Light on the Hill
Letterman show producer receives alumni award
Rob Burnett, A84, thought his parents might not understand the significance of receiving the Light on the Hill Award. So, he told them he'd won the Nobel Prize.
"They were very pleased," said Burnett, his deadpan delivery and split-second timing just the slightest bit reminiscent of a certain late-night talk show host.
Burnett, executive producer and former head writer for "The Late Show with David Letterman," and executive producer and writer for the series "Ed," was honored on October 11 with the university's Light on the Hill Award for his leadership and accomplishments in the entertainment business.
In return, he delighted students, faculty and staff with a wry—and realistic—account of his successful career as a comedy writer; reflected on his Tufts experience; showed a video that featured Letterman reciting a "Tufts Edition" Top 10 list and spared no one—not even President Lawrence S. Bacow—from an occasional jibe.
"I'm trying to impress President Bacow and his posse over there," Burnett said after accepting the award. "I'm going for a 'three-peat.' Sign me up for three now. You can save on the engraving."
The Light on the Hill Award has been presented annually since 1995 to Tufts alumni who are leaders in their fields, who have offered constant support to Tufts and who are outstanding role models. Thus far, there have been nine recipients, whose names are engraved on a plaque in the Mayer Campus Center.
Burnett heads Letterman's production company, Worldwide Pants Inc., and, in addition to his work on "Ed," he oversees "Everybody Loves Raymond" and "The Late Late Show with Craig Kilborn." He has received five Emmys and is a member of the Alumni Advisory Board of Tufts' Communications and Media Studies program.
Family gets in the act
Burnett's wife, Eunice Johnson Burnett, J85, is indeed a fellow Jumbo. "People always ask what was the most important thing to happen in my four years at Tufts," Burnett said. "She's sitting right there."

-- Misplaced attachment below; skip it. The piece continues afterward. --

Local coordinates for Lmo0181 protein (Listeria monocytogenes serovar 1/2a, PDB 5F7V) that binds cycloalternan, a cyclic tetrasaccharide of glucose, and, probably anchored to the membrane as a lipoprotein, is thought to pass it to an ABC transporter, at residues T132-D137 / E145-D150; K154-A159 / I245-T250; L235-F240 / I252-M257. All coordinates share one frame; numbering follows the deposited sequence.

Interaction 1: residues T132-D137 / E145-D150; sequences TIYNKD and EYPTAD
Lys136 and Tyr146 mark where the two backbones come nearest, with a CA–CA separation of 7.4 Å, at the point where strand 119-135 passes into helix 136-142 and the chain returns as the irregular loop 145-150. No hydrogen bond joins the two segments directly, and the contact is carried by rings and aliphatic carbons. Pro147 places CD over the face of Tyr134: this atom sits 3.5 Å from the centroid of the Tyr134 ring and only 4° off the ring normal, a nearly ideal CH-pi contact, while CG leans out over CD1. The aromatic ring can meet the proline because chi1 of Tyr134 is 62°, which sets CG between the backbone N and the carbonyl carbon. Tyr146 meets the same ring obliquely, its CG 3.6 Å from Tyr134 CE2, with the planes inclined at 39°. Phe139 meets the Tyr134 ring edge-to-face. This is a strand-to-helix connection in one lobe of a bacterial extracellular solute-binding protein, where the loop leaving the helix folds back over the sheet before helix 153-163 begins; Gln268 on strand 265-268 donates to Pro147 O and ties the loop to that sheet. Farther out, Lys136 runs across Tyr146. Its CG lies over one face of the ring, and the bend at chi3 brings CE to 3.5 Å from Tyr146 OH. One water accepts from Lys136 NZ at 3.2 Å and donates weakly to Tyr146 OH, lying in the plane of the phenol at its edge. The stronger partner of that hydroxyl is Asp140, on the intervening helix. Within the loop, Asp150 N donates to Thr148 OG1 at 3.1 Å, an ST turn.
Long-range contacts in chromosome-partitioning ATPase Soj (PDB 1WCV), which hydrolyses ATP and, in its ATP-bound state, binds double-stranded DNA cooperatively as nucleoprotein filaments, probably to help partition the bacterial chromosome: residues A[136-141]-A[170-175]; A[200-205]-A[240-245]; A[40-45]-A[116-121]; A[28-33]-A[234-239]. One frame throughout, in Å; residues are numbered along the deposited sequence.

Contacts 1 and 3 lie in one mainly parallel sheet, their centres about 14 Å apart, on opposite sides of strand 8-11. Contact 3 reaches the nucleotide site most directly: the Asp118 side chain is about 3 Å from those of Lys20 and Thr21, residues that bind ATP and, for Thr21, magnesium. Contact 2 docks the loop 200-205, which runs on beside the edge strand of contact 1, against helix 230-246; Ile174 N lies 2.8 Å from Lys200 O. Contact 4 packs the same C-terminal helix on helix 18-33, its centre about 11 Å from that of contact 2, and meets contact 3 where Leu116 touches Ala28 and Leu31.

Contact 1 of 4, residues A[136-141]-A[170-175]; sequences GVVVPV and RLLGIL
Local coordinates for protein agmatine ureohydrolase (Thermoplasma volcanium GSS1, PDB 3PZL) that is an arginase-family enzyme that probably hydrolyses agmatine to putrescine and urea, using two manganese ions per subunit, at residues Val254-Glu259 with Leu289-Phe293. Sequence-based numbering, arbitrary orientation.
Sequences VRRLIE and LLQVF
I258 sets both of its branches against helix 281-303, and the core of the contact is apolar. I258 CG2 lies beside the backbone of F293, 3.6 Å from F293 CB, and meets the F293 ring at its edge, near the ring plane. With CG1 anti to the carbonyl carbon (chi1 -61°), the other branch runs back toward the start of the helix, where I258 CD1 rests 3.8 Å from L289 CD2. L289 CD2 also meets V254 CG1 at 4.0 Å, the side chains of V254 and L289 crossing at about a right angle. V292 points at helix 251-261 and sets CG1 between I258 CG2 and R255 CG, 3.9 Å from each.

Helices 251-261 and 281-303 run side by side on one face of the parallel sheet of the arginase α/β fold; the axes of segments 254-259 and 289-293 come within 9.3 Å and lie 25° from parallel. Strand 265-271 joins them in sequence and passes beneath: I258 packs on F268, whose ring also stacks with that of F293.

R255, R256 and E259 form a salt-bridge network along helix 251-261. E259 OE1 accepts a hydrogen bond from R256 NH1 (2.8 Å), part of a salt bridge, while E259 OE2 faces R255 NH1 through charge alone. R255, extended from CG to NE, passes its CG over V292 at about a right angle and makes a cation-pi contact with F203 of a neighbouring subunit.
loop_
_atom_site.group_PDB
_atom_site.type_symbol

Eunice, as well as the couple's three children, Sydney, Lucy and Charlie, took part in a video Burnett created for the event. The first section shows the family preparing for a musical number, "It's Fun to Be at Tufts Today," sung to the tune of the Village People's '70s kitsch classic, "YMCA"—complete with costumes. (Imagine baby Charlie as the leather-clad biker.)
The second segment of the video featured Lettermen reciting the "Top 10 Ways to Know You're Not Making the Most of Your Tufts Experience."
For example: "Your roommate is majoring in IR. You're majoring in IHOP."
Or, "What you thought was a lecture hall and an economics professor turns out to be Hodgdon and a lunch lady."
'A giant escalator'
"What's great about [Tufts], which I did not know at the time but realized later, is that you come here, and it's like being on a giant escalator. You can stand on it, or sit, or run or walk, and although you may not know it, you're getting better, and better and better. That's the best part of being here." At Tufts, he also taught a course on "Twentieth Century Humor" at the Experimental College.
An English major, Burnett always wanted to be a writer. After graduation, he spent a brief time in California and New York trying to get his start in TV comedy. Eventually, he was offered an internship at the Letterman show and soon after moved into a full-time job in the talent booking department. He joined the writing staff in 1988, and was later promoted to head writer.
He writes for "Ed"—the TV series about a lawyer who runs a bowling alley—with his colleague John Beckerman. Burnett peppers the series with many references from his own life. An "Ed" clip shown at the award ceremony featured a character saying he'd graduated from Tufts, for example.
Sometimes, the references are even more personal, particularly when "Ed" moves beyond comedy. In a recent episode, the character Carol discovered that when she was a child, her father had "re-written" her copy of Charlotte's Web so that it would have a happy ending.
That idea was sparked when Burnett saw his own wife and daughters crying over the end of the book. He conceived the idea of "re-writing" the ending for his girls, with the wish that he could take care of all their tears so easily. "I try to find that certain moment," he said. "The ones that are personal are the ones that are the best."
The secret of success
On the practical side, he said, "all you've really got to do is to get in somewhere and work very hard. This is the age to take that chance," he told them. "In TV, all you need to do is get in somewhere…there are lots of places to start."
One of the first lessons about life is the value of working hard at an early job, he said, even if it's "menial" work like making copies and filing papers. "You have to do that stuff really well," he said. Ultimately, people will remember the quality of your work and will think about you for future opportunities. "It's all about making relationships," he said.
The other piece of advice: "There is no such thing as talent." Don't waste your time worrying about whether you "have what it takes," he told the students. "All you have to do is work. If you stay with it and work hard, you will absolutely succeed. Whether you get to the top, that's luck, but you'll work in this business."
Drum roll, please …
"You're wasting a morning watching a TV boob get an award."